4th Sunday of Easter
April 26, 2015
If you click on the link above, it will take you to Oremus Bible Browser and the Scripture reading cited for this message.
When we go to Ochoco Care Center, we always read/recite the 23rd Psalm, and invite the people there to say it with us. Actually, I read it, and they recite it, in the old version from the King James Version. It’s the way they learned it, probably as children, from a mother or grandmother, Dad or Grand Dad. Even though many of them could not carry on a conversation, they can say this Psalm right along with me. It is the most familiar Bible passage after the Lord’s Prayer.
One of the first images of Jesus in the early church is a picture of Jesus as the Good Shepherd with a sheep draped around his shoulders. Even though most of us have not ever had the experience of calling the sheep into the sheepfold, even though we may not have been the lost sheep that Jesus comes after, even though the imagery of the Psalm with its green pastures and still waters is not our every day scenery, we can still feel the comfort of knowing that Jesus is the most special of shepherds, willing to give up everything for the life of his flock.
In the story just before this morning’s reading, Jesus has healed a man who was born blind. He healed him on the Sabbath, by putting mud on his eyes and telling him to wash his face in the local fountain. The religious authorities are scandalized and accost the healed man pressuring him to call Jesus a sinner because he broke sacred laws. Exasperated, the healed man claims that Jesus must be from God or he could not have done such a miraculous thing as restoring the sight of someone who was blind from birth. At that, the religious authorities drive the man out of the city. Jesus comes to find him and restores him to fellowship, accusing the religious authorities of their own blindness by their unwillingness to believe what is right before their eyes. Then Jesus begins to summon up the ancient images of God’s prophets and rulers as shepherds of God’s people, and of God as shepherd.
I have to say that in today’s polarized world where you have to take sides in every debate and black and white sides of the controversy are the only sides allowed, Jesus’ words seem truer than ever. The voices of outrage hurt my ears these days, insisting that if you don’t condemn people who disagree with your politics or theology, you are not a true enough believer. Hired hands and scatterers are everywhere, blaring rules and regulations and accusations. I think that it is easy when you are passionate about what you believe in, to lose sight of the quiet voice of Jesus, inviting people to come in sit in his presence and listen to the voice of God’s love. Jesus, the Good Shepherd, lay down his life for all people, good, bad, and ugly. That includes us, the good people, who are not included by how good we are, but by God’s great love for us. We are only included and invited into the Sheepfold because God, in Jesus, was willing to bear the injustice of tyrannical regimes both political and theological, and to overcome even death to bring us forgiveness and mercy. All of us are saved by God’s grace as a gift, not by anything else.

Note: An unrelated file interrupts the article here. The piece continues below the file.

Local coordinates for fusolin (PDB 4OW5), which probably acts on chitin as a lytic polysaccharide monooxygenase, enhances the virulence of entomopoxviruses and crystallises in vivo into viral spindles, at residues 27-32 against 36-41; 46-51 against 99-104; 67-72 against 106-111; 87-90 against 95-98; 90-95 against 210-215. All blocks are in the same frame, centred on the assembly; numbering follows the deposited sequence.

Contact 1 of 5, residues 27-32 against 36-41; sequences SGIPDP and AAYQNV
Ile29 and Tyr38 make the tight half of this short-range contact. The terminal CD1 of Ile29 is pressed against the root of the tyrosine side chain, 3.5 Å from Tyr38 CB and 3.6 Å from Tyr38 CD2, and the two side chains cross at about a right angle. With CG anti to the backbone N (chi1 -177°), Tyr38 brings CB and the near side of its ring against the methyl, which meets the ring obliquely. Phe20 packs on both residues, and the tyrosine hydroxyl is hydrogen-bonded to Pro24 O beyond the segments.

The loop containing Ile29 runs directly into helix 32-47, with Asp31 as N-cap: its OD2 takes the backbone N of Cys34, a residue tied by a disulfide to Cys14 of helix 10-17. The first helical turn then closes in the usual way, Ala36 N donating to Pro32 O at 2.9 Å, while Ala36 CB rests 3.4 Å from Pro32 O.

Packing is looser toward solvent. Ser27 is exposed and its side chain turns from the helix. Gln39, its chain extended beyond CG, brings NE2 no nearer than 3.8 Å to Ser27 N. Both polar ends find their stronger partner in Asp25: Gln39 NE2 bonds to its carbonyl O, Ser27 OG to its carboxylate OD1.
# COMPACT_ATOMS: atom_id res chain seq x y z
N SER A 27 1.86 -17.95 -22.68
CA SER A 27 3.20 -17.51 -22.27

In words of comfort and hope Jesus says, “I know my own and my own know me, in the same way that my Father knows me and I know him.” So close, so intimate, so like parent and child. No matter how old my daughter Rachel gets, I can still pick her out of a crowd by her posture, that distinctive way she stands, that is recognizable even in the pictures of her as a toddler. And then he says something quite extraordinary: “I have other sheep that do not belong to this fold. I must bring them also and they will listen to my voice. So there will be one flock, one shepherd.” That means that even now, Jesus isn’t finished gathering in those he loves and invites. Could that mean the people we are praying for who haven’t come to church in a long time, or who have never been part of a church even though they are deeply involved in building up their communities? Could that mean even people who are faithful practitioners of other kinds of faith? Could that mean people that we think of as beyond saving?
I certainly don’t know what Jesus is up to, and I love that idea that God isn’t finished yet, inviting all kinds of people into Jesus’ sheepfold. To hold that thought as a possibility means that I have to suspend my own narrow categories of who is in and who is out, and let Jesus worry about that as he continues his work. But it also means that I, and we, might be the very avenue through which he is working to encourage, invite, or embrace someone who is on the outside. It means that I have to continue to be present in my church community and my world as part of that flock, living the law of love for all people, praying for the people I know and don’t know who are still on Jesus’ agenda. It means that everything that I do to make the world more just, more peaceful, more secure is working with Jesus to change it into the Kingdom of God. It means that if Jesus isn’t finished loving and inviting, then I am not finished either, loving and inviting and letting my life show that my heart has been changed. Because we are Jesus now, the Body of Christ in this place and part of Jesus’ flock in the wider world.
So come, Good Shepherd, gather me into your sheepfold and hold me close, and use me to gather in others who are not currently part of your flock, so we may all be one flock under one shepherd, as your Father has commanded. Amen.
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